For generic spells such as these, it makes sense to keep it simple. Since I’m going to the trouble of having distinct lists, though, I don’t see why a particular ‘summoning entry’ can’t be more varied. I can expect to have entries such as ‘fiendish warrior’, ‘hellhound’, and ‘fiendish warrior mounted on hellhound’… the sort of thing that is sadly lacking in the base summoning options.

Closing Comments

As you might have noticed, I like frameworks that provide a consistent mechanism or guidelines for producing varied results. The entire Divine Trappings topic is about how to do that.

One aspect of this is having distinct summoning lists for each deity. While it makes some sense that allied deities might share lists, I’d like it much more if each deity had their own. (This incidentally extends to non-deities… I’d be happy to have a summoning list for the Infernal Court, summoning lists for the Seelie and Unseelie, and so on.)

Treating planar ally and planar binding spells more as templates than as generic spells also appeals to me. From a play perspective it makes sense they way the rules lay them out, because in an abstract way such spells probably should work much the same way, but I’d be quite happy to treat them as distinct, individual spells.

Or better yet, as rituals. I really like the idea of using the planar ally and planar binding spells as templates for rituals, with each ritual being unique. I’d probably then want to strike the spells from the spell list, so they’re only usable as rituals.

Which comes back around to Demons and Archmagic, both of which encourage this sort of thing. I would dearly love to have players looking for specific tomes and grimoires and whatnot, to learn the specific rituals needed to call the allies and other powerful beings they need to contact.


    • Indeed. I’ve to hold off on reading your A-Z because I’m busy writing my own, when I’m not busy on work stuff.

      I work in the social sector and the demands for data are huge, and I spent much of my weekend preparing for a SQL mentoring program I’m running.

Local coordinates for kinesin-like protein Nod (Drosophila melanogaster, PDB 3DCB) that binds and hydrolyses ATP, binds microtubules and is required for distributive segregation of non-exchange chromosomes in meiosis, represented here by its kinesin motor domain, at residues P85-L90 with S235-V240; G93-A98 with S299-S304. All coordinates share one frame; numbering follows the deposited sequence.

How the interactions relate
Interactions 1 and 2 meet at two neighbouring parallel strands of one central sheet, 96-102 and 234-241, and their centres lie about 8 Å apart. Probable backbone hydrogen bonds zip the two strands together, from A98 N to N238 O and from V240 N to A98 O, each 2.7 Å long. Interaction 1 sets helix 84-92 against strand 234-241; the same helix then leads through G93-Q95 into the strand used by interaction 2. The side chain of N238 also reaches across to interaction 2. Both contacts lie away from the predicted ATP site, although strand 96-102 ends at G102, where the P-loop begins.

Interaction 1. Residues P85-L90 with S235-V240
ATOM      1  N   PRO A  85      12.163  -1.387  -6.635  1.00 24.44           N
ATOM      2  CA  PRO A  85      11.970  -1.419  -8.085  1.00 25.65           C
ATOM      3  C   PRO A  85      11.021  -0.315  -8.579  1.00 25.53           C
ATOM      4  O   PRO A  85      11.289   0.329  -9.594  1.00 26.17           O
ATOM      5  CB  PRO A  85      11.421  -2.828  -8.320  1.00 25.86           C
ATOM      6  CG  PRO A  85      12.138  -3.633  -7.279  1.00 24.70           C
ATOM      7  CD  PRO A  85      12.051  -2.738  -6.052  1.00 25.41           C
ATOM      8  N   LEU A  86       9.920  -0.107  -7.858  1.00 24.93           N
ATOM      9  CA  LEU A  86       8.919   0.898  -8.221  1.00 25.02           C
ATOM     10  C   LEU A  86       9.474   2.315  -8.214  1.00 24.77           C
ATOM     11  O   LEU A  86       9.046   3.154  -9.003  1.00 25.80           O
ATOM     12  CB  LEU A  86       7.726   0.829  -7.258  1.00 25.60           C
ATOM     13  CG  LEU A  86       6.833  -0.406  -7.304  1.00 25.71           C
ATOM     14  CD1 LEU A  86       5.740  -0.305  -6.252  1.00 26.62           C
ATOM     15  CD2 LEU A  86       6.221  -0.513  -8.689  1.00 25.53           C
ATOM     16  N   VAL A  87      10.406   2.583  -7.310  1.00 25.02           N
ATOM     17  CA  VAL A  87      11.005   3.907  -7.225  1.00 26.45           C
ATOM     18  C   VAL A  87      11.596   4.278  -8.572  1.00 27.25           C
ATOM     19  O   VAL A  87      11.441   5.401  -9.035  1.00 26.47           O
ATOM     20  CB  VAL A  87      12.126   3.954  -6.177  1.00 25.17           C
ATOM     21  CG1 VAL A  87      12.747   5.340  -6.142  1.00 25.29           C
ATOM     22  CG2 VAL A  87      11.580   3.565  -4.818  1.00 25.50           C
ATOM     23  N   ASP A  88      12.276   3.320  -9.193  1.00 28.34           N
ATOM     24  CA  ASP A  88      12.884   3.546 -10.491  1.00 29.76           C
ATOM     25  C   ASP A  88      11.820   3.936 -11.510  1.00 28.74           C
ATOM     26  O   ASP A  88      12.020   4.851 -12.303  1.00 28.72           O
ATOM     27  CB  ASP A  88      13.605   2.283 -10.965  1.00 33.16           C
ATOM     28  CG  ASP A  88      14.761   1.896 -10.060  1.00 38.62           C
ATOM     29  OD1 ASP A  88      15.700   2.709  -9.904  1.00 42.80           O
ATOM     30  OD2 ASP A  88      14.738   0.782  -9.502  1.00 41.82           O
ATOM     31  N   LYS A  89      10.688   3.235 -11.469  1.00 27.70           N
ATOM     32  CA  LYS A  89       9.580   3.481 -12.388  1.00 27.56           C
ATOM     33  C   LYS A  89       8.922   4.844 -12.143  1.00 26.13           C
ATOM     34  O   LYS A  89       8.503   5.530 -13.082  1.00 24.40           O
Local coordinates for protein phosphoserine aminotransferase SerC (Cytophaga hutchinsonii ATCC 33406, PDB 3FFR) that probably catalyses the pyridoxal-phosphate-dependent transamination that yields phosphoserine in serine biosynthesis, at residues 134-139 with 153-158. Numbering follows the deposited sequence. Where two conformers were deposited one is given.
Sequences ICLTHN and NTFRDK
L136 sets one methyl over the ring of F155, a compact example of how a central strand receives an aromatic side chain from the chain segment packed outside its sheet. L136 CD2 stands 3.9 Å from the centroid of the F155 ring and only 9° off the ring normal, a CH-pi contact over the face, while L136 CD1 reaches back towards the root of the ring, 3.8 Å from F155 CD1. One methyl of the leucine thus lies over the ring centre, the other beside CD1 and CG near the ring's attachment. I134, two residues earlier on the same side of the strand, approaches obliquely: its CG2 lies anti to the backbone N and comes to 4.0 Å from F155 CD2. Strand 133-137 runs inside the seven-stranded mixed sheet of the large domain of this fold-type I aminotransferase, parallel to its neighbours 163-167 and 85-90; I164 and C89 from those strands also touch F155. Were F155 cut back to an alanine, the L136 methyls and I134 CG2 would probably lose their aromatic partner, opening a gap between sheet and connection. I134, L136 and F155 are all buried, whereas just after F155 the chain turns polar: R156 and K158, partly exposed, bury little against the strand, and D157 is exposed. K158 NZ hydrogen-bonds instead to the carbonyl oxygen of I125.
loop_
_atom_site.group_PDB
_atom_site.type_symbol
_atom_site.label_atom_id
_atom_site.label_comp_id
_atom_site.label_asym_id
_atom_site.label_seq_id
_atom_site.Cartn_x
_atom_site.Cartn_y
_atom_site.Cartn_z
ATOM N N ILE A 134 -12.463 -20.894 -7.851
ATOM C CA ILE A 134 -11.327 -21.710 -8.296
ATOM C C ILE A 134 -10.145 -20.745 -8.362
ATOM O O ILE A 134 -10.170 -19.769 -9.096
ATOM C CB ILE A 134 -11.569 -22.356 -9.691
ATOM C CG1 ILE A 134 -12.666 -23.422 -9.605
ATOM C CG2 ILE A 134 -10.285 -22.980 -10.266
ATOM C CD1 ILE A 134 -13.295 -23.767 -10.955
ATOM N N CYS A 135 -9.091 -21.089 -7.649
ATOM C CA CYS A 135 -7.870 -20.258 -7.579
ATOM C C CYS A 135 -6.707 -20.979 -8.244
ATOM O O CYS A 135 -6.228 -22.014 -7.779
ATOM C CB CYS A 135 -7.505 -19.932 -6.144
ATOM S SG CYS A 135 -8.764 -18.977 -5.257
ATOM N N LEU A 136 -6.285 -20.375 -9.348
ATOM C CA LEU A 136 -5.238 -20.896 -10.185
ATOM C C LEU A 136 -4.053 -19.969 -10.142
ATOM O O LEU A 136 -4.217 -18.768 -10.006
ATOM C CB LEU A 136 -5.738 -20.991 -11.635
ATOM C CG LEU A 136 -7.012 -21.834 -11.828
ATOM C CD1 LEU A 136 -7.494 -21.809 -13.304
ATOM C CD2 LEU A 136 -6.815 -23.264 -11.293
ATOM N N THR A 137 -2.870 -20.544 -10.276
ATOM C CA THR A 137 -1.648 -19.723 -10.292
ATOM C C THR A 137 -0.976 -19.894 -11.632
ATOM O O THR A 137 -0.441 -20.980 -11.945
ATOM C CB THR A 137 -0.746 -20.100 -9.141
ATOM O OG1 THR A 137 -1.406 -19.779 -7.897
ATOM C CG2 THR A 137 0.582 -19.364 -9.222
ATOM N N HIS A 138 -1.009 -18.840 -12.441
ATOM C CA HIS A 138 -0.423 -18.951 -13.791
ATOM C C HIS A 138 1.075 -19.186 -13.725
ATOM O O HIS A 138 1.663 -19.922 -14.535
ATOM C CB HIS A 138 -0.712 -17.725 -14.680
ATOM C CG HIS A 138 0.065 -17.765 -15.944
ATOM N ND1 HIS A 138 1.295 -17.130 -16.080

I am so looking forward to getting down to full time work.

  1. Chakat Firepaw

    A thought for Planar Ally/Binding spells if their function is transferred over to a ritual:

    The spells are still there, but their purpose is only to bring a being with whom the caster already has an arrangement to where the caster is. An option for the rituals would be to make a deal for an ‘on call’ service in the future, likely of a constrained nature¹. Characters who get involved in interplanar adventures could, of course, have made a more direct deal or had one given as a boon².

    This could also become one of the reasons older cities become very strong defensively: After a couple centuries of deals along the lines of “…come to the defence of {city},” attacking one becomes a rather dicey prospect. (How many of these contracts does !Constantinople have? and how many do they still properly know about?)

    1: e.g. To assist in the assault on one of the fortresses of the vile Otherlanders™ or their allies.

    2: e.g. “For saving my daughter, three times may you call upon my elite guard to aid you in your battles.”

    • The first part is basically how many of the summoning spells worked in Mayfair’s Demons line. You could have a spell that would call a demon (either more powerful than summon monster could, or for quite a bit longer), but using that spell required that you had an arrangement in place with that demon’s liege. The demon wasn’t brought by the power of the spell, the spell was a call to the liege to send the demon.

      The second part, about summonings being due to ancient contracts or boons… I like it. I’ll have to remember to incorporate that, either here or in Patrons of Low Fantasy.